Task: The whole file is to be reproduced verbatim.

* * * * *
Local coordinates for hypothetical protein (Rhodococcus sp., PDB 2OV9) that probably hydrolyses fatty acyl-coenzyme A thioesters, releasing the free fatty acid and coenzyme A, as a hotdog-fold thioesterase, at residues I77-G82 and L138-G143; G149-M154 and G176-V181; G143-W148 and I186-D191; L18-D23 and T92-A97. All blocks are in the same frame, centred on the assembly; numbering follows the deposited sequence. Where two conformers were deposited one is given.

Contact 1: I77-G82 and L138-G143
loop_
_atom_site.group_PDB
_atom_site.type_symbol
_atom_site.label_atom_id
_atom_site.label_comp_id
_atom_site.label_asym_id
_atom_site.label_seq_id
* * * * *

Local coordinates for hypothetical protein (Rhodococcus sp., PDB 2OV9) that probably hydrolyses fatty acyl-coenzyme A thioesters, releasing the free fatty acid and coenzyme A, as a hotdog-fold thioesterase, at residues I77-G82 and L138-G143; G149-M154 and G176-V181; G143-W148 and I186-D191; L18-D23 and T92-A97. All blocks are in the same frame, centred on the assembly; numbering follows the deposited sequence. Where two conformers were deposited one is given.

Contact 1: I77-G82 and L138-G143
loop_
_atom_site.group_PDB
_atom_site.type_symbol
_atom_site.label_atom_id
_atom_site.label_comp_id
_atom_site.label_asym_id
_atom_site.label_seq_id